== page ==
• Do you have to drink more than before to get the same desired effect (i.e., developing alcohol tolerance)?
  • Are you experiencing the following symptoms at some point after the intoxicating effects of alcohol wear off (i.e., alcohol withdrawal), such as sweating, nausea, shakiness, restlessness, racing heart, or seizures?

Potential Signs of Drug Misuse

As previously stated, in addition to the diagnostic criteria used to make a diagnosis of the various types of substance use disorders, there may additionally be relatively non-specific signs of drug misuse, or certain adverse side-effects of such use that are dependent on the type of drug used.

Below are lists of potential signs of problematic substance use based on the different types of substances involved.

Potential signs of benzodiazepine misuse include:3

  • Clumsiness or poor coordination.
  • Confusion.
  • Dizziness.
  • Drowsiness or sleepiness.
  • Slurred speech.
  • Difficulty concentrating.

Potential signs of cocaine use include:4

  • Unusual bursts of energy.
  • Euphoria.
  • Dilated pupils.
  • Hypersensitivity to auditory, tactile, and visual stimuli.
  • Irritability.
  • Restlessness.
  • Anxiety.
  • Agitation.
  • Muscle tremor.
  • Increased body temperature, blood pressure, and heart rate.
  • Erratic and violent behavior.
  • Loss of sense of smell (with nasal routes of use).
  • Nosebleeds (with nasal routes of use).

Potential signs of compulsive opioid misuse include the following examples of a loss of control, craving or preoccupation with use, and continued use despite negative consequences characteristic of some opioid addictions:5

  • Reporting prescription opioid medications lost or stolen.
  • Calling for refills early.
  • Trying to get opioids from other sources.
  • Exhibiting opioid withdrawal symptoms at doctor appointments.
  • Requesting increases in opioids repeatedly.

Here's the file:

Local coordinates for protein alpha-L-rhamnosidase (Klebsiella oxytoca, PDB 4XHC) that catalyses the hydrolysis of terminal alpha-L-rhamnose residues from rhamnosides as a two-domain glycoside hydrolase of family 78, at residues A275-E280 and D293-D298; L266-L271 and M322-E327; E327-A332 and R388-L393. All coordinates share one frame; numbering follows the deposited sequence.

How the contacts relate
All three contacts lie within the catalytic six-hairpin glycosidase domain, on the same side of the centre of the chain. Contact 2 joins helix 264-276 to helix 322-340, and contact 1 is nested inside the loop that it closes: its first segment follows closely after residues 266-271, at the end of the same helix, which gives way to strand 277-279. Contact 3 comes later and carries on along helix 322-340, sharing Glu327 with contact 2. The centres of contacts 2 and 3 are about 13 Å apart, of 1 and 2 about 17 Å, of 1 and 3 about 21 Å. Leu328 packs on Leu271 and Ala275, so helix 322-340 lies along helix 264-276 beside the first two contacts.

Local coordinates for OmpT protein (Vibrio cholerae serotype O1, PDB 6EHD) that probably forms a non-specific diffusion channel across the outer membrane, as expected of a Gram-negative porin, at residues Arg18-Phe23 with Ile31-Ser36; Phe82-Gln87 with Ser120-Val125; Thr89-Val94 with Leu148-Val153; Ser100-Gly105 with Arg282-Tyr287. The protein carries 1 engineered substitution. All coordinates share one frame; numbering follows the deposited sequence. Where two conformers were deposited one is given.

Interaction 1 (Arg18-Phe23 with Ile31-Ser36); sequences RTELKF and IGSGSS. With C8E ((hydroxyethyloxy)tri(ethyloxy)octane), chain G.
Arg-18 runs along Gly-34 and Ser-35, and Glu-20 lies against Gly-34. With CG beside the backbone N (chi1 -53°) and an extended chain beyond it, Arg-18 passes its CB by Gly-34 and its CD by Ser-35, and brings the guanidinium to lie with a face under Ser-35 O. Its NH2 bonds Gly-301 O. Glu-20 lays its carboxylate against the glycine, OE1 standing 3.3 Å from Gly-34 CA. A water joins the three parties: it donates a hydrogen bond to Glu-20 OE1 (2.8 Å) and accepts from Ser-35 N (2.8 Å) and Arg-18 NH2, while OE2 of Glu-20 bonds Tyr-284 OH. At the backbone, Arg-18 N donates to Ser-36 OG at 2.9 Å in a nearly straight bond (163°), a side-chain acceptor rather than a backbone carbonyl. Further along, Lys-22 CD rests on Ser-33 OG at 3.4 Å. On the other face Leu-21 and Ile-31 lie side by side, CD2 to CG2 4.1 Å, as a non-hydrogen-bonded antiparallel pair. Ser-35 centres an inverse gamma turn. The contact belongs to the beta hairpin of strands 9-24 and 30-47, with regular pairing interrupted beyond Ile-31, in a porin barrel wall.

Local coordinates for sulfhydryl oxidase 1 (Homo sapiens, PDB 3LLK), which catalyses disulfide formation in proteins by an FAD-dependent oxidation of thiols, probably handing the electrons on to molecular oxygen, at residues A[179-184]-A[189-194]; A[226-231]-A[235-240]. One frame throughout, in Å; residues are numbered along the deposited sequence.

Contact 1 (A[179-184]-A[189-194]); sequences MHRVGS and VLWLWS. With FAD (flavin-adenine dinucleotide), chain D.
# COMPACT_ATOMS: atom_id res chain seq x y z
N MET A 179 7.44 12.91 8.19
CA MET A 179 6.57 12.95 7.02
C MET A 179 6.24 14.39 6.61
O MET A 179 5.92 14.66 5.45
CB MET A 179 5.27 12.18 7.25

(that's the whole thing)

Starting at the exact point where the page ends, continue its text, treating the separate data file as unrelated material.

• Reporting increased pain regardless of there being no corresponding progression of a health condition.
  • Being dismissive on any non-opioid treatments offered by the doctor.
  • Being overly sedated.
  • A decrease in functioning, activity, and/or relationships.

Methamphetamine, like cocaine, is classified as a stimulant.6 Signs that a person may be struggling with chronic methamphetamine use include:7

  • Anxiety.
  • Insomnia.
  • Mood disturbances.
  • Memory loss.
  • Decline in cognition and motor skills.
  • Repetitive motor activity.
  • Confusion.
  • Psychotic features, including auditory and visual hallucinations, paranoia, and delusions.
  • Aggression or violent behavior.
  • Severe dental problems.

What to Do if You Suspect Someone Is Addicted to Alcohol or Drugs

Whether you are helping a loved one with addiction or someone else you care about, there are actionable steps you can take to help the person struggling with a substance use disorder. You can:8,9

  • Create a safe and judgment-free environment that helps the person feel comfortable opening up about their challenges.
  • Talk to them about your concerns from a compassionate and caring place.
  • Be open and willing to disclose any family or personal history about substance use if it applies to the conversation.
  • Help the person research different treatment options.
  • Be patient and keep in mind that change takes time.
  • Listen to them and validate their feelings without criticism.

Helping someone with a drug or alcohol addiction can be challenging. If you feel confused or overwhelmed, you are not alone. Remember that in addition to helping the person showing signs of alcohol or drug addiction, it is also important that you take time to care for yourself.8 You may want to consider joining a support group or seeking help for yourself by talking to a mental health provider.

Fortunately, substance use disorder is a treatable disease and you don’t have to battle addiction alone.8 If you or someone you know is struggling with a substance use disorder, assistance is available. Recovery First is a top inpatient addiction rehab facility near Miami, Florida, that can help those struggling with addiction live a fulfilling life in recovery.

Recovery First offers multiple levels of addiction treatment including inpatient and outpatient addiction treatment near Miami.

Our treatment center is in-network with many of the major insurance providers. To find out what your insurance coverage for rehab is, call or complete our confidential . A compassionate admissions navigator will answer your questions and can go over various ways to pay for rehab.

Begin the recovery journey today. Reach out to an admissions navigator and start the admissions process.